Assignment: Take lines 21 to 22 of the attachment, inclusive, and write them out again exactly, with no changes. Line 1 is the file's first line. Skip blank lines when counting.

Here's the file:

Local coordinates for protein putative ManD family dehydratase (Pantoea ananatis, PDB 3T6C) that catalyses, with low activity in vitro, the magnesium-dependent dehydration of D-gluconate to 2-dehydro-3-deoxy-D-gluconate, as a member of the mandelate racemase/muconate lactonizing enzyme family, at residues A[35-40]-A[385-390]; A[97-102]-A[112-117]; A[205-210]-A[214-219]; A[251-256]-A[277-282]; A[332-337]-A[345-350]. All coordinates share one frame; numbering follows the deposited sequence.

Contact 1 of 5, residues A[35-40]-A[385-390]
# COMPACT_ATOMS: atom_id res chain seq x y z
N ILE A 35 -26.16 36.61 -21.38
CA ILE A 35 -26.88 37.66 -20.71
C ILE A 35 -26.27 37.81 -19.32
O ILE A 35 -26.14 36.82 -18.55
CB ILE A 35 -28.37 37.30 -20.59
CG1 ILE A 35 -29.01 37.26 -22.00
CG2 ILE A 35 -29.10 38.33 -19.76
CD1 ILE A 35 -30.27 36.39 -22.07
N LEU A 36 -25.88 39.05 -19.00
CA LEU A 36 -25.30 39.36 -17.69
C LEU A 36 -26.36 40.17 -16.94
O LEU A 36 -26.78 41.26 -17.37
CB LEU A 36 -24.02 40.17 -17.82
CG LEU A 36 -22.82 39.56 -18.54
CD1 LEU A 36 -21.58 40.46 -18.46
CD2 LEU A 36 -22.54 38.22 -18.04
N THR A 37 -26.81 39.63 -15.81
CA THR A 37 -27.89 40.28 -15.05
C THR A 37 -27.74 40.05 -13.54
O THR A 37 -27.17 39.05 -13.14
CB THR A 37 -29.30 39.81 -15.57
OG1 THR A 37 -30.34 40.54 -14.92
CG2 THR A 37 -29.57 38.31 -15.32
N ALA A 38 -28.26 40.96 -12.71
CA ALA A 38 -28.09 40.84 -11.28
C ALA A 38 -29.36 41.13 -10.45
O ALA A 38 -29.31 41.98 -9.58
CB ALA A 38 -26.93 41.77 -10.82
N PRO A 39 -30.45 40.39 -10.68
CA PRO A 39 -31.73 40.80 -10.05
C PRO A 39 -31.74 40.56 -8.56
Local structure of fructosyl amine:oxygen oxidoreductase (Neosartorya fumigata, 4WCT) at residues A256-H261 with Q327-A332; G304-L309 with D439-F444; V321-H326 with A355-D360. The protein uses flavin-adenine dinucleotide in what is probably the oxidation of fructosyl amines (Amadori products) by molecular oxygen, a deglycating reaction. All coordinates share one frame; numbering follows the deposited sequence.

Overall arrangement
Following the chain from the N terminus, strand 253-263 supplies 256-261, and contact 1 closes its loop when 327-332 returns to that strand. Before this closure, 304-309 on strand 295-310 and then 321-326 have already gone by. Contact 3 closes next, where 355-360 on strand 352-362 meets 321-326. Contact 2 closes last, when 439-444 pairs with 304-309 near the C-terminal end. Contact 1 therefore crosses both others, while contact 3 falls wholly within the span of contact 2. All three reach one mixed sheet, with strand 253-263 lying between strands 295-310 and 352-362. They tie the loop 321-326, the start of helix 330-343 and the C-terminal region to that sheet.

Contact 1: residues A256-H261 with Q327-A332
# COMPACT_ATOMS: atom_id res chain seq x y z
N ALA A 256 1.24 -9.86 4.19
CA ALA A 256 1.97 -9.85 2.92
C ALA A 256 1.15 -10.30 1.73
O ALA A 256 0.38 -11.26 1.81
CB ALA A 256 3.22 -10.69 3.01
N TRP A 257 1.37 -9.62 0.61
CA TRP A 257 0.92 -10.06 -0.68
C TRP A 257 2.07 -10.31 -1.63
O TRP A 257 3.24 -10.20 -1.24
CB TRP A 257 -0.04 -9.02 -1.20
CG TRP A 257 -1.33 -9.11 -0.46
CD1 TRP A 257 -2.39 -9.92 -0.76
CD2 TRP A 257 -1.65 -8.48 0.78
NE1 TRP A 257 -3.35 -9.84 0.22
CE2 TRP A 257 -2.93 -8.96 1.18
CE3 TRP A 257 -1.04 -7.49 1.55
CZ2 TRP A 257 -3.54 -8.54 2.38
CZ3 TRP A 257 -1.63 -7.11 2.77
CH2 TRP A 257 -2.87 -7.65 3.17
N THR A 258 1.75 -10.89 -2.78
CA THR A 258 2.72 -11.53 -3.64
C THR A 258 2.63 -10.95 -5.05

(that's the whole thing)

CA THR A 37 -27.89 40.28 -15.05
C THR A 37 -27.74 40.05 -13.54